Abstract : BACKGROUND:Ebola virus disease (EVD) is a highly lethal condition for which no specific treatment has proven efficacy. In September 2014, while the Ebola outbreak was at its peak, the World Health Organization released a short list of drugs suitable for EVD research. Favipiravir, an antiviral developed for the treatment of severe influenza, was one of these. In late 2014, the conditions for starting a randomized Ebola trial were not fulfilled for two reasons. One was the perception that, given the high number of patients presenting simultaneously and the very high mortality rate of the disease, it was ethically unacceptable to allocate patients from within the same family or village to receive or not receive an experimental drug, using a randomization process impossible to understand by very sick patients. The other was that, in the context of rumors and distrust of Ebola treatment centers, using a randomized design at the outset might lead even more patients to refuse to seek care. Therefore, we chose to conduct a multicenter non-randomized trial, in which all patients would receive favipiravir along with standardized care. The objectives of the trial were to test the feasibility and acceptability of an emergency trial in the context of a large Ebola outbreak, and to collect data on the safety and effectiveness of favipiravir in reducing mortality and viral load in patients with EVD. The trial was not aimed at directly informing future guidelines on Ebola treatment but at quickly gathering standardized preliminary data to optimize the design of future studies.METHODS AND FINDINGS:Inclusion criteria were positive Ebola virus reverse transcription PCR (RT-PCR) test, age ≥ 1 y, weight ≥ 10 kg, ability to take oral drugs, and informed consent. All participants received oral favipiravir (day 0: 6,000 mg; day 1 to day 9: 2,400 mg/d). Semi-quantitative Ebola virus RT-PCR (results expressed in "cycle threshold" [Ct]) and biochemistry tests were performed at day 0, day 2, day 4, end of symptoms, day 14, and day 30. Frozen samples were shipped to a reference biosafety level 4 laboratory for RNA viral load measurement using a quantitative reference technique (genome copies/milliliter). Outcomes were mortality, viral load evolution, and adverse events. The analysis was stratified by age and Ct value. A "target value" of mortality was defined a priori for each stratum, to guide the interpretation of interim and final analysis. Between 17 December 2014 and 8 April 2015, 126 patients were included, of whom 111 were analyzed (adults and adolescents, ≥13 y, n = 99; young children, ≤6 y, n = 12). Here we present the results obtained in the 99 adults and adolescents. Of these, 55 had a baseline Ct value ≥ 20 (Group A Ct ≥ 20), and 44 had a baseline Ct value < 20 (Group A Ct < 20). Ct values and RNA viral loads were well correlated, with Ct = 20 corresponding to RNA viral load = 7.7 log10 genome copies/ml. Mortality was 20% (95% CI 11.6%-32.4%) in Group A Ct ≥ 20 and 91% (95% CI 78.8%-91.1%) in Group A Ct < 20. Both mortality 95% CIs included the predefined target value (30% and 85%, respectively). Baseline serum creatinine was ≥110 μmol/l in 48% of patients in Group A Ct ≥ 20 (≥300 μmol/l in 14%) and in 90% of patients in Group A Ct < 20 (≥300 μmol/l in 44%). In Group A Ct ≥ 20, 17% of patients with baseline creatinine ≥110 μmol/l died, versus 97% in Group A Ct < 20. In patients who survived, the mean decrease in viral load was 0.33 log10 copies/ml per day of follow-up. RNA viral load values and mortality were not significantly different between adults starting favipiravir within <72 h of symptoms compared to others. Favipiravir was well tolerated.CONCLUSIONS:In the context of an outbreak at its peak, with crowded care centers, randomizing patients to receive either standard care or standard care plus an experimental drug was not felt to be appropriate. We did a non-randomized trial. This trial reaches nuanced conclusions. On the one hand, we do not conclude on the efficacy of the drug, and our conclusions on tolerance, although encouraging, are not as firm as they could have been if we had used randomization. On the other hand, we learned about how to quickly set up and run an Ebola trial, in close relationship with the community and non-governmental organizations; we integrated research into care so that it improved care; and we generated knowledge on EVD that is useful to further research. Our data illustrate the frequency of renal dysfunction and the powerful prognostic value of low Ct values. They suggest that drug trials in EVD should systematically stratify analyses by baseline Ct value, as a surrogate of viral load. They also suggest that favipiravir monotherapy merits further study in patients with medium to high viremia, but not in those with very high viremia.TRIAL REGISTRATION:ClinicalTrials.gov NCT02329054.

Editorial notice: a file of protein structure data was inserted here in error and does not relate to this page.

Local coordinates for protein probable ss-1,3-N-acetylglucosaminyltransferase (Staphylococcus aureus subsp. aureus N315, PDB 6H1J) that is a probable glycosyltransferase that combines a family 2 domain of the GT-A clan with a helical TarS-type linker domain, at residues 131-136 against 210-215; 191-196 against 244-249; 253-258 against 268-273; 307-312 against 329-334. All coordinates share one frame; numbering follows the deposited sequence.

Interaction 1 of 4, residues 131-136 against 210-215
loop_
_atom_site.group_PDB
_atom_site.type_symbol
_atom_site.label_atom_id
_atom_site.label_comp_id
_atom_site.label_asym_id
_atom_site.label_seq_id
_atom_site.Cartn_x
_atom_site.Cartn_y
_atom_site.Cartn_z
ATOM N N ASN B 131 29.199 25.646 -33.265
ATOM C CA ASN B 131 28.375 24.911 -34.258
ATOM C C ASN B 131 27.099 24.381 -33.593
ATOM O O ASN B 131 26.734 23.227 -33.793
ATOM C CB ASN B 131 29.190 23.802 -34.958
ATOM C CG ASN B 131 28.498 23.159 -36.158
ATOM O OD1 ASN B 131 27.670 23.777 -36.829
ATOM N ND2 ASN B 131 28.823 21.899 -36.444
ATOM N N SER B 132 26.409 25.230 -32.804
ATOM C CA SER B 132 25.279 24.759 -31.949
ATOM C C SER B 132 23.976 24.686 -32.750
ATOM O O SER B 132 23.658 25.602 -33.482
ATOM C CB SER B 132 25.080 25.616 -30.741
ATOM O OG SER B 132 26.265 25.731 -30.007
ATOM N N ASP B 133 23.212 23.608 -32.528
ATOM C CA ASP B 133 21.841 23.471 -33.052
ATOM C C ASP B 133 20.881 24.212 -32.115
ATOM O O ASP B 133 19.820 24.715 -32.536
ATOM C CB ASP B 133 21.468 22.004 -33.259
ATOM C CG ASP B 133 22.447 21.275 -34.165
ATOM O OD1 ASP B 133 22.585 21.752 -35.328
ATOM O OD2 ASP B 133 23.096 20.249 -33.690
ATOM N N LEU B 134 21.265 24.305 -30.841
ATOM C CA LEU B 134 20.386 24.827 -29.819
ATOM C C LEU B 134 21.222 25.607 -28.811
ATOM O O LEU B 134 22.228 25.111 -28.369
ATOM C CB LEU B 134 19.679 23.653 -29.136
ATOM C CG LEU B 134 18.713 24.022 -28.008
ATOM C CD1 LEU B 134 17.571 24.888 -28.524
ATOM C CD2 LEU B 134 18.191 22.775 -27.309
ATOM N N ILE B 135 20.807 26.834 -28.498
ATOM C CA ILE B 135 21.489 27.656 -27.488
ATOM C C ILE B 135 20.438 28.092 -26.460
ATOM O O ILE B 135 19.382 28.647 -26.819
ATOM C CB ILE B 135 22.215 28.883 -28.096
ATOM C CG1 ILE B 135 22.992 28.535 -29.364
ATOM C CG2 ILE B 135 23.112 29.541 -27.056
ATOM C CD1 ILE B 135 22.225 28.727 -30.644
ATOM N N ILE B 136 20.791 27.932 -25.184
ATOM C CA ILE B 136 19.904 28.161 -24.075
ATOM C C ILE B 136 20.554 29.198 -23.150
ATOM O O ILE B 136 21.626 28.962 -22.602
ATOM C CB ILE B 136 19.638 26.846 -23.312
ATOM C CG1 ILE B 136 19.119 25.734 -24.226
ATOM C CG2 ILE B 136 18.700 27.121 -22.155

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PLoS Medicine, Public Library of Science, 2016, 13 (3), pp.e1001967. 〈10.1371/journal.pmed.1001967〉
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Daouda Sissoko, Cedric Laouenan, Elin Folkesson, Abdoul-Bing M’lebing, Abdoul-Habib Beavogui, et al.. Experimental treatment with Favipiravir for Ebola Virus Disease (the JIKI Trial) : a historically controlled, single-arm proof-of-concept trial in Guinea. PLoS Medicine, Public Library of Science, 2016, 13 (3), pp.e1001967. 〈10.1371/journal.pmed.1001967〉. 〈hal-01327168〉